Injuries sapped Purdue's ability to build any cohesiveness on its offensive line in the second half of last season.
And it did the same during the spring, when two then-projected starters were relegated to the sideline. But with Peters Drey, the starting left guard, and Justin Kitchens, who's competing to start at left tackle, healthy again, the Boilermakers feel they have their full complement of offensive linemen.
Now, they'd like to establish a starting unit, and let it establish a chemistry over the next couple weeks of training camp before the season opener next month.
"Without a question," offensive line coach Shawn Clark said. "We've got to get it nailed down within the next two or three days who are top five and top seven guys are going to be. And we'll work those guys."
Through the first four days of camp, Purdue's starters have been Kevin Pamphile, left tackle; Drey, left guard; Rick Schmeig, center; Cody Davis, right guard; and Trevor Foy, right tackle.
Kitchens, who started the beginning of last season at right tackle, is backing up at left tackle, and pushing Pamphile for the starting spot. But Kitchens was set back in the spring by a shoulder injury, causing him to miss valuable practice time. Meanwhile, J.C. transfer Devin Smith is working at both right tackle and right guard, and could challenge Davis at the latter; Smith, however, also has a redshirt year available.
Purdue's also been pleased with the quick progression of former tight end Robert Kuglar, a redshirt freshman who is backing up Schmeig at center.
"I like what I see individually (from the linemen)," Coach Danny Hope said, "but collectively we're not there yet. We have to find out who the right guys are in the right spots."
Purdue's ability keep those guys in the same spots largely depends on the continued good health of Drey. The senior missed the second half of last season because of a back injury, then sat out all of the spring while rehabbing. But he's back now, and says he's feeling good.
"The whole thing was terrible," he said. "I had to miss five games and it was pretty painful and whatnot. But when it started getting better, I made a big jump really quickly and I just had to get all the kinks out to where I felt pretty much 100-percent.
"I feel fine now. I have a little soreness, but I can't really say if that's from my back or just from football itself. I'm just going to treatment and taking care of it as best I can. And the coaches are aware, so we're doing our best to manage it."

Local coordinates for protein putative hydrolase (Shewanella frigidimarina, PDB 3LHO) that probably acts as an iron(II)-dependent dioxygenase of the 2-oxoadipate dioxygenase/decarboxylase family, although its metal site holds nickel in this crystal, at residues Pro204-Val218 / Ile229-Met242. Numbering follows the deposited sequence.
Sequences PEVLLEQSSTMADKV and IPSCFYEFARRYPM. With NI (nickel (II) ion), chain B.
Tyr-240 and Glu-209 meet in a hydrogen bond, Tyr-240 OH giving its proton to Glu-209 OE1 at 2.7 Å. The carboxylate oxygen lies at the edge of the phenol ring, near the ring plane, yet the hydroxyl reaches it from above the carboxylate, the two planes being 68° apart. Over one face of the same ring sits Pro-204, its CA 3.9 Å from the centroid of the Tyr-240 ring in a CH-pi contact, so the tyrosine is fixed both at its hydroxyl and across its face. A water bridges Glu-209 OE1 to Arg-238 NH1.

Drey, who did not require surgery, consulted with doctors over the injury, but decided rest and rehab, which he's done twice a day, was the best remedy. He hopes to hold up for the season. Should he not, however, his absence might cause yet another unwanted dropping of dominos across the line.
Pamphile, for instance, has practiced at guard, and might be an option as a backup there. Kitchens, of course, is a former starter, and could easily ascent to that spot. Purdue's talked of Schmeig moving back to guard, should the need arise, and allowing Kuglar an early chance to start.
There's a billion scenarios, but with Purdue having to do that kind of mid-season shuffling in the past - with mixed results at best - it'd rather not have to again.
"We (want) to get that continuity down so (our top five) can get a feel for one another," Clark said. "We've got to get that squared away in the next two or three days."
Pamphile's another key. A former defensive tackle, the 6-foot-5, 300-pounder moved to guard midway through last season, needing only a few practices to make the transition before seeing action, and was there still in the spring. But he shifted over to guard just before the end-of-spring scrimmage, and has worked out there during the summer.
"I'm still learning it obviously," he said. "But I'm getting a lot better and the coaches trust me a lot more. I'm just working on being more physical and perfecting my technique at it.
"It's been a challenge, but during the summer I've worked on my sets with Trevor and others. And coaches noticed that I was getting my sets better and now I just have to perfect it more."
Clark says Pamphile's been a quick study, particularly for a player who had very limited experienced before Purdue.
"He has no bad habits," Clark said. "He's tall, big and can run and is as strong as three men. He's a very smart kid and a low-rep kind of player."
The Boilermakers want - and need - the line to be better than a year ago. Purdue allowed a Hope Era-high 29 sacks last season, nearly two-and-a-half a game, which ranked seventh in the Big Ten.
"I think the (offensive line) is the biggest key right now," Pamphile said. "We have great quarterbacks, fast receivers and a top running back; once we get the offensive line down, I don't think anyone can easily stop us."
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